Late calving cows: Getting them back on track

To maintain an annual calving interval (≤ 365 days), conception must occur within 80 days of calving; however, the period of anestrus following calving is frequently greater than 60 days.  Making sure cows stay on track will increase productivity in many ways in the cow herd.

Based on data from beef herds in Missouri only 60% of postpartum beef cows were cycling at the start of the breeding season, and the percent of cows cycling at the start of the breeding season has been correlated with pregnancy rates in postpartum beef cow.  In addition, data from the University of Nebraska reported that heifers born during the first 20 days of the calving season compared to the second or third 20 days of the calving season had increased weaning, pre-breeding, and pre-calving weights; more heifers had reached puberty prior to the start of the breeding season; and heifers born in the first 20 day had greater pregnancy rates.  Furthermore, data from South Dakota State University reported increased longevity of heifers that calve in the first 21 days of the calving season (See Improving longevity in beef heifers).  Therefore, cows and/or heifers that calve late in the calving season may need some assistance if they are retained with the intent of them returning to calve with the rest of the herd and increasing their longevity in the herd. Research has identified several management practices that, when applied, may result in moving cows ahead to calve earlier in the subsequent calving season:

Suckling: Work from Texas A&;M has reported that having a calf suckling a cows will extend the postpartum interval.  Therefore, management strategies that reduce suckling frequency have been employed to reduce postpartum interval length and facilitate rebreeding.  Methods of reducing suckling frequency commonly include early weaning, once-daily sucking, and temporary calf removal.  Normally as suckling frequency decreases the benefit to postpartum reproduction increases.  However, these strategies need to be implemented prior to the breeding season and special care should be taken ensure proper health of the calves.

  • Early Weaning: Early weaning is normally only used in conditions such as drought, over grazing, or inadequate feed quality.  Research over the past few decades have reported that calves weaned between 45 and 80 days of age resulted in increased conception rates.  However, increased costs associated with early weaning and the increased labor and management associated with early weaned calves must be carefully considered.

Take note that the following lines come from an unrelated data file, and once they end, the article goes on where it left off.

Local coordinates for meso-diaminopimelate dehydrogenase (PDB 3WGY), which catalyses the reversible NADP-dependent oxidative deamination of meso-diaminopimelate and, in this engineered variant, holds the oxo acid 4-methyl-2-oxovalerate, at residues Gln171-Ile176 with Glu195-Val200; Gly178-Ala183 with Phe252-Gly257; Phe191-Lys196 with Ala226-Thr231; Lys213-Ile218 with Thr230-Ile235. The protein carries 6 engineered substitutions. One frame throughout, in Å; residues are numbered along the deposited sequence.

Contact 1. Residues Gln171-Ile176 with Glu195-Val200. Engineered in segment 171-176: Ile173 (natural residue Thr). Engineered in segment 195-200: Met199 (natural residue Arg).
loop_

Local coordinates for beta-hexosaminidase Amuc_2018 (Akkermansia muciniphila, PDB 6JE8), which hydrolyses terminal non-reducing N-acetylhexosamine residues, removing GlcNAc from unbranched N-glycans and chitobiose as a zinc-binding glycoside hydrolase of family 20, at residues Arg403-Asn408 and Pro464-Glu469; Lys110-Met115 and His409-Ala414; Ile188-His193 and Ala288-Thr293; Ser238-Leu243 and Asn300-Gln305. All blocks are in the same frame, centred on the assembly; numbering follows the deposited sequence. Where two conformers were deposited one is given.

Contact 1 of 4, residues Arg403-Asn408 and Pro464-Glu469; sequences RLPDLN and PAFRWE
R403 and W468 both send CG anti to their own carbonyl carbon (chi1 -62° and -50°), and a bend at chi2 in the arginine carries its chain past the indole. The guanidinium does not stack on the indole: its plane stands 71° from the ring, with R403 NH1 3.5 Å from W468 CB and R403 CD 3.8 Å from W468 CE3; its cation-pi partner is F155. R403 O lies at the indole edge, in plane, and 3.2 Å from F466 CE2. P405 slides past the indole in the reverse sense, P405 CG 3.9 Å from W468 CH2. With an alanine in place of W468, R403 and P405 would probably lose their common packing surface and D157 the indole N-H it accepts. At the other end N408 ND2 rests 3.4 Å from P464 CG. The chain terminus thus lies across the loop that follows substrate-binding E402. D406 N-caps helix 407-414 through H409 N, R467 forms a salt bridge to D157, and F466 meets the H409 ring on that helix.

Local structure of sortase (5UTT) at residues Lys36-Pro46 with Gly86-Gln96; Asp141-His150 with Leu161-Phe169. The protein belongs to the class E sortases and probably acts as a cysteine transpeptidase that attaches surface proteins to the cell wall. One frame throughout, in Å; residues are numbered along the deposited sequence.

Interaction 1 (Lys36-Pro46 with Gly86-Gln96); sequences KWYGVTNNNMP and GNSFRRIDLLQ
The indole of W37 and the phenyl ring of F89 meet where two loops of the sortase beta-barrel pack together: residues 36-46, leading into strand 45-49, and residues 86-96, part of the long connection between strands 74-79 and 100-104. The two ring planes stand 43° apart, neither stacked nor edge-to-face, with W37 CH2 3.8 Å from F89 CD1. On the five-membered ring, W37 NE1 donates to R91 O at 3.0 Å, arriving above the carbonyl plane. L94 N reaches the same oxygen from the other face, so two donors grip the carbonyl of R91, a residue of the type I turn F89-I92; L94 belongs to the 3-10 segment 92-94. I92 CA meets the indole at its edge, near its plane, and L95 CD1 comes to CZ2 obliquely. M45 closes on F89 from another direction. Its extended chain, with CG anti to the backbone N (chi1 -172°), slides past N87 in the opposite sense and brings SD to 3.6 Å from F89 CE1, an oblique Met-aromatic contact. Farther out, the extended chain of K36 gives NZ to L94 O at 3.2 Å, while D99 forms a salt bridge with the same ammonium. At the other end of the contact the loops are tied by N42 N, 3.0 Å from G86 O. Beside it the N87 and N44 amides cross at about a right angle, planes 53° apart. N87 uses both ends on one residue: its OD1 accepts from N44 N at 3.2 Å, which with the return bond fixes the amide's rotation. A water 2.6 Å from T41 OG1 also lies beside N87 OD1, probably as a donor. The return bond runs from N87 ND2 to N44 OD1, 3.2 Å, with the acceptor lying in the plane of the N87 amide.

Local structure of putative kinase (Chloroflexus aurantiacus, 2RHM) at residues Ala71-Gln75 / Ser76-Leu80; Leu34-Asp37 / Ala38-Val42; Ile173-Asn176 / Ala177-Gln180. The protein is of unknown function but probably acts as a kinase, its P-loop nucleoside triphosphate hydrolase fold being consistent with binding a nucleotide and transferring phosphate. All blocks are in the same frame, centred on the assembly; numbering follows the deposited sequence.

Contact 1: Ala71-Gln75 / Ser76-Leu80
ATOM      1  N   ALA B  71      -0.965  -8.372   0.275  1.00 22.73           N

• Once-Daily Suckling:  Calves are only allowed to suckle once a day beginning at 30 to 40 days of age.  Cows are introduced to their calves once a day for approximately 30 minutes each day.  This management strategy requires daily sorting of cows and calves; however, once a cow has initiated estrous cycles and has been inseminated her calf can be returned to her.  Normally this strategy should not last more than 40 days, and calves need to be provided proper shelter and nutrition during this time.  Calf weights may decrease during the period of once-daily suckling, but previous research in Texas has reported no reduction in weaning weights.
  • Short-term calf removal: This is the least aggressive method of reducing suckling frequency and requires less labor than the two previous methods.  Short-term calf removal normally only lasts for 48 hours, and calves should be at least 40 to 45 days of age at the time of calf removal.  You should be sure to provide the calves sufficient water, high quality hay, and a creep feed that is approximately 14% crude protein.

Progestin Treatment:  A short exposure to progesterone is believed to be necessary for reprogramming the reproductive axis to resume normal estrous cycling. Therefore, treatment with a progestin prior to the breeding season will simulate a short cycle and initiate normal estrous cycles.  The only progestin legal to be used in postpartum beef cows is the CIDR (Controlled Internal Drug Release).  Previous research from the USDA Research Center in Miles City, Montana reported that treatment with a CIDR for 6 days was able to induce estrous cycling in 90% of short postpartum animals that were in good body condition (BCS >5) and 100% of the animals that ovulated following CIDR removal had a normal length estrous cycle.

Nutrition both before and after calving is also a critical factor in regulating the postpartum intervals. Research from the USDA Research Center in Miles City, Montana reported the biological priorities for nutrient utilization (nutrient partitioning) by cattle: 1) basal metabolism, 2) motor activity, 3) growth, 4) basic energy reserves, 5) maintenance of pregnancy, 6) lactation, 7) additional energy reserves, 8) estrous cycles and initiation of pregnancy, and 9) excess reserves.  The preceding priorities for nutrient partitioning demonstrate that reproduction (resumption of estrous cycling and pregnancy) is a low priority, and cows need to be in adequate body condition at calving to begin having normal estrous cycles following calving.  Consequently, underfeeding energy and/or protein has been reported to reduce pregnancy rates, first service conception rates, and to increase the postpartum interval. 

Additional factors that also need to be considered in trying to reduce the anestrous postpartum interval include the age of the cow (younger cows have longer postpartum intervals), and dystocia at calving time (increased calving difficulty will increase the postpartum interval).   While management applications such as synchronization programs and bull exposure can shorten the postpartum interval, cows should be at least 30 days postpartum before trying to inseminate an animal.  This will allow cows to complete recover from changes that occur during gestation (uterine involution) and fertility to return to close to normal.

Source: Jim Krantz